Market Overview

Samsung Looking To Iris Detection For Future Of Mobile Security

Samsung Looking To Iris Detection For Future Of Mobile Security
Related SSNLF
Did Apple And Samsung's New Products Just Throw T-Mobile Under The Bus?
The Reviews Are In: Apple Needed To Go Bolder, Better With New Lineup Of iPhones

According to Senior Vice President Rhee In-jong, Samsung (OTC: SSNLF) wants to increase its use of biometrics. One form of biometrics getting an intense look is “iris detection.”

Iris detection would allow a smartphone to scan a user’s eyes to determine whether that person is a match for biometric data the device holds.

According to CNET, Rhee, who spoke to analysts and investors at a forum Monday, stated that iris detection was the next frontier in biometric technology. He said he believed that the technology would come first to high-end devices followed later by lower-end products.

Rhee did not indicate when he thought iris detection might come to Samsung devices.

Related: Samsung Tablets Have Overtaken Kindle

So far, the most prevalent form of biometrics for tech companies like Samsung and Apple (NASDAQ: AAPL) has been the fingerprint scanner. Samsung’s Galaxy S5 came out with a fingerprint scanner as part of its security package about seven months after Apple‘s introduction of a fingerprint reader in its iPhone 5S last April.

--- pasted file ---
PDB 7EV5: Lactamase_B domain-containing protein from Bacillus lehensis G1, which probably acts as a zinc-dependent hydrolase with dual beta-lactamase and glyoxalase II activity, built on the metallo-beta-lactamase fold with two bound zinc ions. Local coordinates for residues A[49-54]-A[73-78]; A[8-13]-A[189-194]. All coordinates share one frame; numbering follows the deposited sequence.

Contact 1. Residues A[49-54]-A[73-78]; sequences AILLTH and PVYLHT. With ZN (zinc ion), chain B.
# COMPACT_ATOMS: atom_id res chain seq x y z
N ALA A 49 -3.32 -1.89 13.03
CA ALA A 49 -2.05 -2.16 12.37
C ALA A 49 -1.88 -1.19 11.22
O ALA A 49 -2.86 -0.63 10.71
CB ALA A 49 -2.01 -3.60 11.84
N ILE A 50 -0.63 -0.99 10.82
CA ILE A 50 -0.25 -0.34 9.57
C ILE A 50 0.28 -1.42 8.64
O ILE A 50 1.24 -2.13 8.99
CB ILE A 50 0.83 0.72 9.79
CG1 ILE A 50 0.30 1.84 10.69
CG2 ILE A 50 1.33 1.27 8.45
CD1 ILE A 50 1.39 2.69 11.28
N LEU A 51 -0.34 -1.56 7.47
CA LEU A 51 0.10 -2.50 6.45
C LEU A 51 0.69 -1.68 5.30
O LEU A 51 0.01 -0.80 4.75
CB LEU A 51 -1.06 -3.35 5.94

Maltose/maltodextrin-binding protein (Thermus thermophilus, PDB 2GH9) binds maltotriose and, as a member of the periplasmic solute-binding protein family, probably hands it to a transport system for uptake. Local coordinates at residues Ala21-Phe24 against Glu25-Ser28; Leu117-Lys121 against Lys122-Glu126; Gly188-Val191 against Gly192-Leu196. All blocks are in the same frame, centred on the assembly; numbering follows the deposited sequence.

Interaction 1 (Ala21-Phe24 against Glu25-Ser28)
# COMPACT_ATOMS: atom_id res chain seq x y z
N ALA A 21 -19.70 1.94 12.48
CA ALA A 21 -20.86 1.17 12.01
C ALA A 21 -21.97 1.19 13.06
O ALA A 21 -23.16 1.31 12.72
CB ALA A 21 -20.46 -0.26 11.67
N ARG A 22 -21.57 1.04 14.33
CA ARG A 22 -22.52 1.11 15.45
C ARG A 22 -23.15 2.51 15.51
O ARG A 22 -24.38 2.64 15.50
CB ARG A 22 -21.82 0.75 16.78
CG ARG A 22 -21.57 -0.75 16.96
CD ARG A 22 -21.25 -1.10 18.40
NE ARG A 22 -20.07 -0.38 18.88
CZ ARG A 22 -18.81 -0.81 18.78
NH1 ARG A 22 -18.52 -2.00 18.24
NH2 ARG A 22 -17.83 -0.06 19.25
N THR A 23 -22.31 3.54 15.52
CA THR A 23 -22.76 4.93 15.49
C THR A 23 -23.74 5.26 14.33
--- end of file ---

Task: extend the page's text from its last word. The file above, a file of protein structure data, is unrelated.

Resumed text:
At the forum, Rhee said, “We, as a market leader, are following the market trend.”

A major reason for wanting to develop solid, secure biometric security is enterprise. The Wall Street Journal reported that Samsung has struggled to secure enterprise acceptance of its mobile devices. Samsung hopes to overcome this problem with the launch of its Knox business-focused security platform.

Biometrics could play an important role in encouraging companies to adopt Samsung devices equipped with Knox.

Rhee said there are 87 million devices embedded with Knox. Only about 1.8 million devices actively use Knox, however. This includes highly regulated industries like banks, health care and financial institutions – the very companies Samsung hopes to attract.

Samsung believes that if enough highly regulated industries adopt Knox, use will “trickle down” to other segments of enterprise. Rhee did not disclose how many paid Knox adopters Samsung had so far.

Earlier this year, cyber security experts at Israel’s Ben-Gurion University reported that Samsung’s Knox system had a security gap. After conducting its own study, Samsung said the potential flaw was not specific to Samsung devices.

Iris detection is widely considered more secure than fingerprint detection. For that reason, Samsung and others hope to perfect that system for use in its mobile devices as soon as possible.

Meanwhile, Samsung said it would expand the use of its available fingerprint scanning technology to other devices in the lineup, including budget smartphones as part of an overall move to sell itself as a secure mobile platform provider.

At the time of this writing, Jim Probasco had no position in any mentioned securities.

Posted-In: Apple biometrics Galaxy S5 iPhone 5S KNOXWall Street Journal Tech Media Best of Benzinga


Related Articles (AAPL + SSNLF)

View Comments and Join the Discussion!